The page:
A fundamental premise of TQM is that the costs of poor quality (such as inspection, rework, lost customers, and so on) are far greater than the costs of developing processes that produce high-quality products and services. Although the organizational purposes espoused by the TQM authorities do not explicitly address traditional economic and accounting criteria of organizational effectiveness, their view is that organizations that produce quality goods will eventually do better even on traditional measures such as profitability than will organizations that attempt to keep costs low by compromising quality.
The strong version of this assumption, implicit in Juran and Ishikawa but explicit and prominent in Deming’s writing, is that producing quality products and services is not merely less costly but, in fact, is absolutely essential to long-term organizational survival. (Hackman & Wageman, 1995) The second assumption is about people. Employees naturally care about the quality of work they do and will take initiatives to improve it–so long as they are provided with the tools and training that are needed for quality improvement, and management pays attention to their ideas.
As stated by Juran (1974: 4. 54), “The human being exhibits an instinctive drive for precision, beauty, and perfection. When unrestrained by economics, this drive has created the art treasures of the ages. ” Deming and Ishikawa add that an organization must remove ail organizational systems that create fear–such as punishment for poor performance, appraisal systems that involve the comparative evaluation of employees, and merit pay.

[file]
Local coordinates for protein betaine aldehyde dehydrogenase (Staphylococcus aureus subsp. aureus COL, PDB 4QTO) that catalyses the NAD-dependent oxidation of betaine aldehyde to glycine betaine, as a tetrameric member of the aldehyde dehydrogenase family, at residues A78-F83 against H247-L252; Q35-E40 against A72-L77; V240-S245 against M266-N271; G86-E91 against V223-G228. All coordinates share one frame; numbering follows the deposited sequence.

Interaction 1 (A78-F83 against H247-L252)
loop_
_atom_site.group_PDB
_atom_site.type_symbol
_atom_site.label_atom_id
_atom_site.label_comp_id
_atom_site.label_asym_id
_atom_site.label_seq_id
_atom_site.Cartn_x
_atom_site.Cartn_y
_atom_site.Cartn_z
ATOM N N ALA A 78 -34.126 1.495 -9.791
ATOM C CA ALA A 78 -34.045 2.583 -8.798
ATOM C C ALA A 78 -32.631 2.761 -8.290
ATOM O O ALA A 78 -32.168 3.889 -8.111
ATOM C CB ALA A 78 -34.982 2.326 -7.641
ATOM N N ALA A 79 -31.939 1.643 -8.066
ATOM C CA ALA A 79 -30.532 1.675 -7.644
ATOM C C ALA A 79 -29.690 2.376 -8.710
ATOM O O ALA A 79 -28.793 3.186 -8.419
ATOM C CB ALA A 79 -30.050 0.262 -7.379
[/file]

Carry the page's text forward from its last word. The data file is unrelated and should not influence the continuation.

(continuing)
The third assumption is that organizations are systems of interdependent parts, and the central problems they face invariably cross-traditional functional lines. To produce high-quality products efficiently, for example, product designers must address manufacturing challenges and trade-offs as part of the design process. Deming and Juran are insistent that cross-functional problems must be addressed collectively by representatives of all relevant functions (Juran, 1969: 80-85; Deming, 1993: 50-93).
Ishikawa, by contrast, is much less system-oriented: He states that cross-functional teams should not set overall directions; rather, each line division should set its own goals using local objective-setting procedures. (Hackman & Wageman, 1995) The final assumption concerns senior management. Quality is viewed as ultimately and inescapably the responsibility of top management. Because senior managers create the organizational systems that determine how products and services are designed and produced, the quality-improvement process must begin with management’s own commitment to total quality.